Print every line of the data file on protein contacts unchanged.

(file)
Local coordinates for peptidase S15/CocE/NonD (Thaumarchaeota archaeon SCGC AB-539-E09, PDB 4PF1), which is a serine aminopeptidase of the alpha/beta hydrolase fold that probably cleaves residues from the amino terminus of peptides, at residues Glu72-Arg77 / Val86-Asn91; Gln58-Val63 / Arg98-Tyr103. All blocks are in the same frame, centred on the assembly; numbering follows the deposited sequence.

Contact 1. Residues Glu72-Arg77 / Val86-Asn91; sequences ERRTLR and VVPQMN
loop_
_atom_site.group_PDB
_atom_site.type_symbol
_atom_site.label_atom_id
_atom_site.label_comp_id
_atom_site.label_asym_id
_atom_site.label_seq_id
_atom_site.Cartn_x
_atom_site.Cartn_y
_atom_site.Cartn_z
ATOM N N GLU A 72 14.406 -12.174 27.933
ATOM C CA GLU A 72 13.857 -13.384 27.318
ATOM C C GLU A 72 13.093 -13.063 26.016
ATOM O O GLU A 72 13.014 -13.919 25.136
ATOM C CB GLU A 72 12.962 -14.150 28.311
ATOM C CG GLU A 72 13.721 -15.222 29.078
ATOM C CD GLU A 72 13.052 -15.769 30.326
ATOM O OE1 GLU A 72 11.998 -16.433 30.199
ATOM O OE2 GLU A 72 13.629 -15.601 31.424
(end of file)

Local coordinates for peptidase S15/CocE/NonD (Thaumarchaeota archaeon SCGC AB-539-E09, PDB 4PF1), which is a serine aminopeptidase of the alpha/beta hydrolase fold that probably cleaves residues from the amino terminus of peptides, at residues Glu72-Arg77 / Val86-Asn91; Gln58-Val63 / Arg98-Tyr103. All blocks are in the same frame, centred on the assembly; numbering follows the deposited sequence.

Contact 1. Residues Glu72-Arg77 / Val86-Asn91; sequences ERRTLR and VVPQMN
loop_
_atom_site.group_PDB
_atom_site.type_symbol
_atom_site.label_atom_id
_atom_site.label_comp_id
_atom_site.label_asym_id
_atom_site.label_seq_id
_atom_site.Cartn_x
_atom_site.Cartn_y
_atom_site.Cartn_z
ATOM N N GLU A 72 14.406 -12.174 27.933
ATOM C CA GLU A 72 13.857 -13.384 27.318
ATOM C C GLU A 72 13.093 -13.063 26.016
ATOM O O GLU A 72 13.014 -13.919 25.136
ATOM C CB GLU A 72 12.962 -14.150 28.311
ATOM C CG GLU A 72 13.721 -15.222 29.078
ATOM C CD GLU A 72 13.052 -15.769 30.326
ATOM O OE1 GLU A 72 11.998 -16.433 30.199
ATOM O OE2 GLU A 72 13.629 -15.601 31.424